The word tattoo comes from the English word «tattoo», which in turn comes from the term Samoan "Tátau", which means to mark or hit twice (the latter referring to the traditional method of applying designs or templates). Sailors traveling the Pacific encountered the Samoans, and those who were fascinated by their tattoos mistakenly translated the word "tatau" as tattoo. In Japanese the word used for traditional designs or those designs that are applied using traditional methods is "irezumi" (ink insertion), while "tattoo" is used for designs of non-Japanese origin.
In Spanish tattoo enthusiasts may refer to tattoos as Tattoos, or the Castilianized term of «Tatu», although neither of these two terms are yet included in the Dictionary of the Royal Spanish Academy.
In 1991 a Neolithic mummy was found inside a glacier: the mummy had its entire back tattooed. From this discovery it can be said that the tattoo is as old as the man himself. However, not all cultures that used tattoos have done so for the same purpose. Next we will make a list of the most prominent tattoo cultures and uses. We will try to maintain a chronological linearity as far as possible.
Polynesia: Apparently, this region of the world has the longest tattooing tradition. The different tribes of Polynesia used tattoos as body ornamentation without losing their strong communal sense. The tattoo began at a very early age and lasted until there will be no virgin body region of the pigments. Beyond its aesthetic sense, the tattoo conferred hierarchy and fostered communal respect to those who wore them on their skin: the more tattooed someone was, the more respect was owed to them. In particular, the Maori used the tattoo for battle. The drawings on their skin contributed to their famous strategy of scaring their enemies.
Egypt: in this case it was mostly women who got tattoos. He gave the tattoo protective and magical functions. The supernatural character of the tattoo was not unique to Egypt: many cultures gave this power to tattoos.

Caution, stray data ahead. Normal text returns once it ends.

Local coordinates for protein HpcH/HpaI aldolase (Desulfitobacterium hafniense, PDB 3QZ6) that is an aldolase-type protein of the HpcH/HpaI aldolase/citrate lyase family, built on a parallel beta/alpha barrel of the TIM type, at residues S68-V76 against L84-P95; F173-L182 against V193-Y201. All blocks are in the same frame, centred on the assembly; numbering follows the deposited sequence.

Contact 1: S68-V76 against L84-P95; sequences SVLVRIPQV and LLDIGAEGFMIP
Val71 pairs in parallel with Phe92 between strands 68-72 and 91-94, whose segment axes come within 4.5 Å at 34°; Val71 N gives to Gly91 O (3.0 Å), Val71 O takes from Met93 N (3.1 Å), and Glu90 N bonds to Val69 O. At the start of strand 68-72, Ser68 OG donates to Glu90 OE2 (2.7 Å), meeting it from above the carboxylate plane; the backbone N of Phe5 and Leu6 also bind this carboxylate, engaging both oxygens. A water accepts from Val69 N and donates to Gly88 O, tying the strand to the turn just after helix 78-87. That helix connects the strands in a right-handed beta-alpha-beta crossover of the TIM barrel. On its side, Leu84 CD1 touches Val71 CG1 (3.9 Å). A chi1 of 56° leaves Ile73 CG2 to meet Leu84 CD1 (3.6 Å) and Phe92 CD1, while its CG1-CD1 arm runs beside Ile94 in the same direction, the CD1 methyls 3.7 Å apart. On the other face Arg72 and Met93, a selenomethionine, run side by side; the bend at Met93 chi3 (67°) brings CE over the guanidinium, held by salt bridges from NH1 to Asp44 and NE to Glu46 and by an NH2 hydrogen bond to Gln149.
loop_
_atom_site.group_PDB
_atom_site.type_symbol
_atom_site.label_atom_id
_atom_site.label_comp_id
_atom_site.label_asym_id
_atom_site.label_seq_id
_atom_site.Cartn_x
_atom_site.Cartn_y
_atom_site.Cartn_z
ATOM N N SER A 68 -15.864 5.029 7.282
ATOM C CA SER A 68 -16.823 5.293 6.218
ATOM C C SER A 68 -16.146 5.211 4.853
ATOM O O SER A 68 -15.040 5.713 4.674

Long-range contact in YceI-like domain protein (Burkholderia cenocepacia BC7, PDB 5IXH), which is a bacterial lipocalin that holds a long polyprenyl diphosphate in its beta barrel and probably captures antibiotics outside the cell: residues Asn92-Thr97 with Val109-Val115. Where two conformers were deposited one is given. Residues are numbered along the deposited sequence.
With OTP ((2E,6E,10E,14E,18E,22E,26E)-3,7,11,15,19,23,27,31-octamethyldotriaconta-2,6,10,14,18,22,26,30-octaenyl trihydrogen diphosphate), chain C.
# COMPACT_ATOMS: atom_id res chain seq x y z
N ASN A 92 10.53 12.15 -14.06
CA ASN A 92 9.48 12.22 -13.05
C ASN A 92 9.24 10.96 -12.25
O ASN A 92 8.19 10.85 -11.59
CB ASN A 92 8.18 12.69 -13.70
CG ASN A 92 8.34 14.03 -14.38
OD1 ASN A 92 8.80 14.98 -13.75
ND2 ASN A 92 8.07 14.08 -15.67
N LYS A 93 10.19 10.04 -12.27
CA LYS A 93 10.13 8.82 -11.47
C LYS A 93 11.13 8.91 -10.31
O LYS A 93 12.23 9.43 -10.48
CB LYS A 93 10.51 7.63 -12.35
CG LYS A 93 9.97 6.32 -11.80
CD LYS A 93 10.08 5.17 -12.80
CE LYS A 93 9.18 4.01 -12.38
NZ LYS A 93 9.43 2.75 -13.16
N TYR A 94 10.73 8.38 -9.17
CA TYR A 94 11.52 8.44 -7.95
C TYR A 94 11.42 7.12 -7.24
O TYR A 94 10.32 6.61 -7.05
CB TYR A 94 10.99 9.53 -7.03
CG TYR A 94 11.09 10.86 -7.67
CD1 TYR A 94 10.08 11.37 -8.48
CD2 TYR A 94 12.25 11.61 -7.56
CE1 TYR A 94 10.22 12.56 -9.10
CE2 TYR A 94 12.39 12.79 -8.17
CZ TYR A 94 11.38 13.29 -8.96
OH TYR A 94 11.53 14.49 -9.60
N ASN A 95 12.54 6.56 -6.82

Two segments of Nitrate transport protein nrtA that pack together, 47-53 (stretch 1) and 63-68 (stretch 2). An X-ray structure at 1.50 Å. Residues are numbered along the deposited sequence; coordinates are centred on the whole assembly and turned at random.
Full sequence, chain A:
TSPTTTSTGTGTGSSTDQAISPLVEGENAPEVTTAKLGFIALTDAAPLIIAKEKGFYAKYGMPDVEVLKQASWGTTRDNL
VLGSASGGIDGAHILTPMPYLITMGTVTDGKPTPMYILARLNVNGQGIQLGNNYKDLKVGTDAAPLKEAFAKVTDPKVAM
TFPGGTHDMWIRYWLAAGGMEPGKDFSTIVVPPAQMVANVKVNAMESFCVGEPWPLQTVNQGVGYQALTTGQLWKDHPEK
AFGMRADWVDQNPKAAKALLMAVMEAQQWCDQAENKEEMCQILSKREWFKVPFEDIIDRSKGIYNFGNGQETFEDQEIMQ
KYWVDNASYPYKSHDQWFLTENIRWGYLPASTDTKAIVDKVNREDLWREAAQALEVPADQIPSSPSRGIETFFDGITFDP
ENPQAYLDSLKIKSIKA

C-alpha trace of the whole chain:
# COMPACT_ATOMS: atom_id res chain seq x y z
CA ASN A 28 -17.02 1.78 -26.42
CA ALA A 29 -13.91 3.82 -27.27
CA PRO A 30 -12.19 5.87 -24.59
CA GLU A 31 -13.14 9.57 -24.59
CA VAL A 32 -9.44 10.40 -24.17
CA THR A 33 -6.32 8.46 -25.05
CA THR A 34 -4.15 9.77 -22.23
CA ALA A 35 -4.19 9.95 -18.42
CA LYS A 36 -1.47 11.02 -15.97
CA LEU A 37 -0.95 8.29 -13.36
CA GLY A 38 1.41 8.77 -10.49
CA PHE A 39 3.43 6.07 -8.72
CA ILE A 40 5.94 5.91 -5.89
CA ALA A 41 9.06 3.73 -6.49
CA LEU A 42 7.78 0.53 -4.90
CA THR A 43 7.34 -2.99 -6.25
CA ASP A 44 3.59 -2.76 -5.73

America: In North America, indigenous people used tattoos as part of the ritual of passage. When a person passed from puberty to adulthood they were tattooed in order to protect their soul. However, this was not the only ritual use of tattoos in this region of the world. In Central America, the tribes used tattoos as a commemoration of those who fell in battle and as a form of worship of the gods.
East: approximately in the XNUMXth century BC the tattoo reached Japan. From its insertion into Japanese culture, the tattoo was being used by increasingly powerful sectors until it was used by an Emperor in the XNUMXth century as a body ornament. We point out its aesthetic use because in Japan there was a custom to use the tattoo to mark criminals. This brand was intended to make people who disobeyed the law repudiable people for their entire lives and everywhere as a result of carrying the brand of shame with them. Suikoden is a Chinese novel that was translated into Japanese in the XNUMXth century. This book renewed interest in the tattoo by making it a popular form of decoration and collecting.
En Japan one of the most important tattooing traditions in the world has been formed. However, in 1842 Emperor Matsuhito decided to ban the practice of tattooing. This happened because the country was interested in opening up to the world market and did not want to give an image of barbarism to the world.
West: the tattoo reached the West by sea. Captain James Cook's expeditions to the Polynesian islands were the starting point of the tattoo to the West. During these expeditions, the sailors had contact with the indigenous Maori and with other tribes who “taught” them the art of tattooing. Upon their return, the sailors opened their own tattoo studios and popularized this discipline among the popular sectors. In 1870, what was apparently the first tattoo studio was opened in New York.
During the Civil War the art of tattooing experienced great growth and popularization. Fellows, Hildebrandt and O'Reilly, the inventor of the tattoo machine, were in charge of making tattooing a profession.
However, the tattoo was not completely free from its inhuman tradition. During Nazi Germany (as the best known example although it is not the only one) the tattoo was used to mark the prisoners of the concentration camps.
In recent years, the tattoo has been progressively incorporated by society and it is today that it fulfills purely aesthetic functions and does not distinguish between social sectors. Although the tattoo is not accepted in some spheres of society, it is breaking through prejudices and drawing its lines on the bodies of people around the planet.